If you experience dry mouth, you might want to use a saliva substitute as a replacement for your natural saliva. This artificial substitute isn't a perfect match for the saliva your body makes, according to the American Dental Association (ADA), but it does help temporarily relieve dry mouth symptoms.
Why Use Artificial Saliva?
In addition to the annoying feeling of a dry mouth, this condition can create other problems. The ADA details how dryness irritates tissues in the mouth and promotes the growth of bacteria. As a result, dry mouth can lead to increased tooth decay and gum disease, inflammation that can cause infection and bad breath. Plus, when your mouth is moist, it's easier to speak, chew and swallow. Saliva is also involved in the first step of digesting food, so a lack of saliva can interfere with good digestion.
Saliva substitute is available as a spray, a solution that you swab or swish in the mouth, a gel and in lozenges, according to PubMed Health. You don't need a prescription for most artificial saliva products (though some are available only by prescription), but sometimes they are hard to find on store shelves, so ask your pharmacist.
You may need to try a few different products to find the one that works best for you. Use artificial saliva as often as needed or per the direction of your doctor, but make sure not to eat or drink for at least 15 minutes after use.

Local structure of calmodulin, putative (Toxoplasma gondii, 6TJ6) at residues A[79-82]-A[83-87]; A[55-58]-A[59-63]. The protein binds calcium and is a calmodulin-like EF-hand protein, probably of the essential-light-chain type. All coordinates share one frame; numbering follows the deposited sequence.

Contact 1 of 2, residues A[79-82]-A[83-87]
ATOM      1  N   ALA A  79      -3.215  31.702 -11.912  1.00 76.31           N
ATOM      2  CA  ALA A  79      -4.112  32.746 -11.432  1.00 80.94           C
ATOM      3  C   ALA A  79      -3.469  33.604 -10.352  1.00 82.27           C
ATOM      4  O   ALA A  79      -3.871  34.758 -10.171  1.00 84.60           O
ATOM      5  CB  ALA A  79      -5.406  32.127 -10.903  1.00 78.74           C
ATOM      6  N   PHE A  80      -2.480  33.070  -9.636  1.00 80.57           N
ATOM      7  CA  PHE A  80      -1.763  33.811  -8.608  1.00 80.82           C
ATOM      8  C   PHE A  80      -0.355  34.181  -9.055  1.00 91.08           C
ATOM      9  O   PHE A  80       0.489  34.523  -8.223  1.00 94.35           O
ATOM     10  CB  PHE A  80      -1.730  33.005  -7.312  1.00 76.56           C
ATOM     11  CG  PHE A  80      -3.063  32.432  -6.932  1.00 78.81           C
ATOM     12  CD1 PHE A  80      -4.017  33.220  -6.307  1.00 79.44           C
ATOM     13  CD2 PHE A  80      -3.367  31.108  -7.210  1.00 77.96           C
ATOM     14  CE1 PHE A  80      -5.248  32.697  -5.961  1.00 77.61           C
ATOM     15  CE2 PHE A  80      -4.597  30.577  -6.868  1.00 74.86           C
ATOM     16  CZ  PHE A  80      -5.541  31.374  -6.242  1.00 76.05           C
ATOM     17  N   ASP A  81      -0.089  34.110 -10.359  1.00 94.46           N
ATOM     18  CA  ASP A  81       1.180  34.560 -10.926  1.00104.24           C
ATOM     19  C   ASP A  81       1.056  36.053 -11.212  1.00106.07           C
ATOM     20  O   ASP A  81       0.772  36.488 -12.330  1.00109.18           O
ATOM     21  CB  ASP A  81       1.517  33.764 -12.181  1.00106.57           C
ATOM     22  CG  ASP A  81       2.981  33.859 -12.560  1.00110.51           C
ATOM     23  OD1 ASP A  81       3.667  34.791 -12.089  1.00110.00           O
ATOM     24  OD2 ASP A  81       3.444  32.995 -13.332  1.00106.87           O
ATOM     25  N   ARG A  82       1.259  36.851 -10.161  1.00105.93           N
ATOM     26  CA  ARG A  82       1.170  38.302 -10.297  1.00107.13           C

Saliva Substitute vs. Saliva Stimulant
A saliva substitute replaces natural saliva. In contrast, a saliva stimulant increases the natural production of saliva. The most efficient way to stimulate salivary flow is chewing, according to the ADA, because it causes muscles to compress the salivary glands and release saliva; that's why chewing your food well is so important. Chewing gum may help increase saliva production, but note that the ADA recommends sugarless brands.
To stimulate an increased saliva flow, your dentist or doctor may prescribe artificial saliva products in the form of a rinse or spray, or even prescription drugs like Salagen, according to Cleveland Clinic. You might also try sucking or chewing on sugar-free gum or candies.
Oral Hygiene for Dry Mouth
When you have dry mouth, good oral hygiene is even more important in order to help remove bacteria that can cause tooth decay and gum disease. Brush and floss on a regular schedule, and use peroxide-free and alcohol-free mouthwashes, such as Colgate Total® Advanced Pro-Shield™ Mouthwash, to avoid drying out your mouth.